Conservation and Outdoor Education
Nature Bulletin No. 375-A March 28, 1970
Forest Preserve District of Cook County
George W. Dunne, President
Roland F. Eisenbeis, Supt. of Conservation
CONSERVATION AND OUTDOOR EDUCATION
IN THE FOREST PRESERVE DISTRIC.
The Forest Preserve District offers many priceless opportunities for the
schools of Chicago and suburban Cook County. Nowhere on this
continent is there such a great area of publicly -- owned native
landscape so easily accessible and devoted to the education, pleasure
and recreation of the people. The interiors are truly wild and
remarkable for the wealth and diversity of their plant and wildlife
populations The District is a 61,879 acre sanctuary and laboratory for
field trips, nature study and outdoor education. Its educational
program is designed to inspire and assist such use by the schools.
These weekly nature bulletins, for instance, are effectively used by
most teachers in classroom work and for reference. On the basis of one
copy for each teacher in the elementary grades and one for each
biology teacher, they are mailed to every parochial school and every
suburban and rural school in Cook County. The Chicago public
schools should receive many more than the 4000 copies we deliver to
the Board of Education and it has been urged that they mimeograph
and distribute the requisite number, since our present weekly
production of 25,300 copies cannot be materially increased.
mid-October until mid-March, naturalists are available for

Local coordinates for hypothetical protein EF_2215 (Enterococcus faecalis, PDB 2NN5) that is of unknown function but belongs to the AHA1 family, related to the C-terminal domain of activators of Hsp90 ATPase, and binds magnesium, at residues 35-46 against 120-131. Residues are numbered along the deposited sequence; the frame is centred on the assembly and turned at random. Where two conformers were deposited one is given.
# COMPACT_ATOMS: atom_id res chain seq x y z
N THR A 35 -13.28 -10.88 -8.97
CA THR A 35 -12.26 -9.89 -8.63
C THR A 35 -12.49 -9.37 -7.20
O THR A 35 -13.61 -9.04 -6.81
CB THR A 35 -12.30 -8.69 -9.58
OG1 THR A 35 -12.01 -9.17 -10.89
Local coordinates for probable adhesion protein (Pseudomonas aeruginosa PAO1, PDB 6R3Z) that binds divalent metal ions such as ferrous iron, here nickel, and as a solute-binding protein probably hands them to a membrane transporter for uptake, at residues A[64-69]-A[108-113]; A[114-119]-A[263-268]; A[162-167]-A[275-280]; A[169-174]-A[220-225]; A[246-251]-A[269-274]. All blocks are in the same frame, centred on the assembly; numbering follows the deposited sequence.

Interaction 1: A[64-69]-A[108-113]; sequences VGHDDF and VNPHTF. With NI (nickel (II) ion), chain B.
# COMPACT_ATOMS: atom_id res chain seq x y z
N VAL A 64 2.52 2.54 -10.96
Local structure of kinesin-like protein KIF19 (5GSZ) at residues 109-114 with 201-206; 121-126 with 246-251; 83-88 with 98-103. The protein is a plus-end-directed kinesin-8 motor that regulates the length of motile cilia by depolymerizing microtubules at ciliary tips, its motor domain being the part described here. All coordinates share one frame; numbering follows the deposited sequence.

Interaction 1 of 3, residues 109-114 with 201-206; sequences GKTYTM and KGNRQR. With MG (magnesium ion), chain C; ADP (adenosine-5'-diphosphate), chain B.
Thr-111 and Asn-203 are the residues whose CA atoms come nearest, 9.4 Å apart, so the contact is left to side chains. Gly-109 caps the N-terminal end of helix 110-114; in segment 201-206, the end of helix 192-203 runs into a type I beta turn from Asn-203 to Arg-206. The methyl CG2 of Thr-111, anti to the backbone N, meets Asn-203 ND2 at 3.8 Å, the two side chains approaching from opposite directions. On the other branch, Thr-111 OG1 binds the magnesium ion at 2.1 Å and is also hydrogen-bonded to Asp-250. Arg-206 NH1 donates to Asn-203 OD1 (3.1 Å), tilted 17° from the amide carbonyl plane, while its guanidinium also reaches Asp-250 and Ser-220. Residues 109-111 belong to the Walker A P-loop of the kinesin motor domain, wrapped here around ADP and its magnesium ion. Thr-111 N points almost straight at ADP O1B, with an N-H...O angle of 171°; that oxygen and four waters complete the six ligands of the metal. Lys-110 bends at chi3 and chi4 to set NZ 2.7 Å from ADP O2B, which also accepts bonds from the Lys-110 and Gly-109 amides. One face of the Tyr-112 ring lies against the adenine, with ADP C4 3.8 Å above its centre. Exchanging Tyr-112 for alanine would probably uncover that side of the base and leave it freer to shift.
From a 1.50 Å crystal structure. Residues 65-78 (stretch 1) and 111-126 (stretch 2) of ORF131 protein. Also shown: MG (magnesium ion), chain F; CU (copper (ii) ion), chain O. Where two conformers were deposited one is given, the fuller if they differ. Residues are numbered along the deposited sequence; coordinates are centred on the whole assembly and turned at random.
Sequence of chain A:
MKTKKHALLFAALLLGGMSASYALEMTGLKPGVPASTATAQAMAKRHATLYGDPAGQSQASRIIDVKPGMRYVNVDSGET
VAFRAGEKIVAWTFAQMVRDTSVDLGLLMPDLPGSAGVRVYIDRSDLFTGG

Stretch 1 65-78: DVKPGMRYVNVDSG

school assembly programs. There is no charge. A program ordinarily
begins with a brief talk on how to use and enjoy the preserves,
followed by about 22 minutes of superb movies, in color with sound,
on wildlife or natural history subjects suitable for the grade levels of
the pupils. During the remainder of the period the naturalist answer
questions from the audience. Appropriate programs are available for
high school assemblies.
Since there are over 1,022,374 pupils enrolled in the public schools of
Cook County, it is obviously impossible for us to conduct field trips
for, lecture to, or otherwise deal with individual classes. That is a
responsible function of the schools. However, many teachers do not
feel competent to teach natural science and are understandably
reluctant to attempt field trips. There is increasing demand for courses
which will train them to do so.
Each year this department conducts such courses for groups of
teachers A series of three-day workshops are offered in May along
with two five-day advanced workshops. This series is repeated again in
Our Sand Ridge Nature Center in South Holland, Little Red
Schoolhouse in the Palos, Trailside Museum in River Forest, River
Trail Nature Center north of DesPlaines are extensively used by
busloads of school children on scheduled trips Another which is to be
called Crab Tree Nature Center located south of Barrington, will be
completed this year. With their nature trails and exhibits they are
devoted largely to use by teachers and their classes.
We have assisted in the conduct of experimental in-school camps to
demonstrate how, by conducting field trips, more natural science may
be brought into the classrooms.
We invite further inquiries and greater use of the forest preserves.
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Update: June 2012